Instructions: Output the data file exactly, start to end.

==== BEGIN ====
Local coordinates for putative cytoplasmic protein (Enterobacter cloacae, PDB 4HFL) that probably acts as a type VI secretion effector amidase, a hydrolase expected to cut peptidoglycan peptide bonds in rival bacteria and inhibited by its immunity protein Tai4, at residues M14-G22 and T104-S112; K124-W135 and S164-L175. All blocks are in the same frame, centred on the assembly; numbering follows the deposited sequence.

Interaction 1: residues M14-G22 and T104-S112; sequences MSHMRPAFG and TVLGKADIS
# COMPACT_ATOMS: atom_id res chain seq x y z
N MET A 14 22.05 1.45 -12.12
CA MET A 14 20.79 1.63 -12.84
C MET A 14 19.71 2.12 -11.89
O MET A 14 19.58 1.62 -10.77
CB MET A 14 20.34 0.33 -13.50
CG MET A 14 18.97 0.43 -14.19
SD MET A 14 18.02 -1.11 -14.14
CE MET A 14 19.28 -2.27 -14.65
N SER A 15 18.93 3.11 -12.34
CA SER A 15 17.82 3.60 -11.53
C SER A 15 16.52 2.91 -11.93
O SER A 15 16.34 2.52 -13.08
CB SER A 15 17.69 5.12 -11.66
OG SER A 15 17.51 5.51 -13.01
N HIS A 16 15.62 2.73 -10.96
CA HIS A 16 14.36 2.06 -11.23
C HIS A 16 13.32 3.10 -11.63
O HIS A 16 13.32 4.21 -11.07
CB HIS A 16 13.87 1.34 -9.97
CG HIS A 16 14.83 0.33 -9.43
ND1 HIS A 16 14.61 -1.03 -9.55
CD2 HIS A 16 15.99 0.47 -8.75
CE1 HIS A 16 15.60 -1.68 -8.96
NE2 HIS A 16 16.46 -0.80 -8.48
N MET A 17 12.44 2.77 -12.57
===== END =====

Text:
Local coordinates for putative cytoplasmic protein (Enterobacter cloacae, PDB 4HFL) that probably acts as a type VI secretion effector amidase, a hydrolase expected to cut peptidoglycan peptide bonds in rival bacteria and inhibited by its immunity protein Tai4, at residues M14-G22 and T104-S112; K124-W135 and S164-L175. All blocks are in the same frame, centred on the assembly; numbering follows the deposited sequence.

Interaction 1: residues M14-G22 and T104-S112; sequences MSHMRPAFG and TVLGKADIS
# COMPACT_ATOMS: atom_id res chain seq x y z
N MET A 14 22.05 1.45 -12.12
CA MET A 14 20.79 1.63 -12.84
C MET A 14 19.71 2.12 -11.89
O MET A 14 19.58 1.62 -10.77
CB MET A 14 20.34 0.33 -13.50
CG MET A 14 18.97 0.43 -14.19
SD MET A 14 18.02 -1.11 -14.14
CE MET A 14 19.28 -2.27 -14.65
N SER A 15 18.93 3.11 -12.34
CA SER A 15 17.82 3.60 -11.53
C SER A 15 16.52 2.91 -11.93
O SER A 15 16.34 2.52 -13.08
CB SER A 15 17.69 5.12 -11.66
OG SER A 15 17.51 5.51 -13.01
N HIS A 16 15.62 2.73 -10.96
CA HIS A 16 14.36 2.06 -11.23
C HIS A 16 13.32 3.10 -11.63
O HIS A 16 13.32 4.21 -11.07
CB HIS A 16 13.87 1.34 -9.97
CG HIS A 16 14.83 0.33 -9.43
ND1 HIS A 16 14.61 -1.03 -9.55
CD2 HIS A 16 15.99 0.47 -8.75
CE1 HIS A 16 15.60 -1.68 -8.96
NE2 HIS A 16 16.46 -0.80 -8.48
N MET A 17 12.44 2.77 -12.57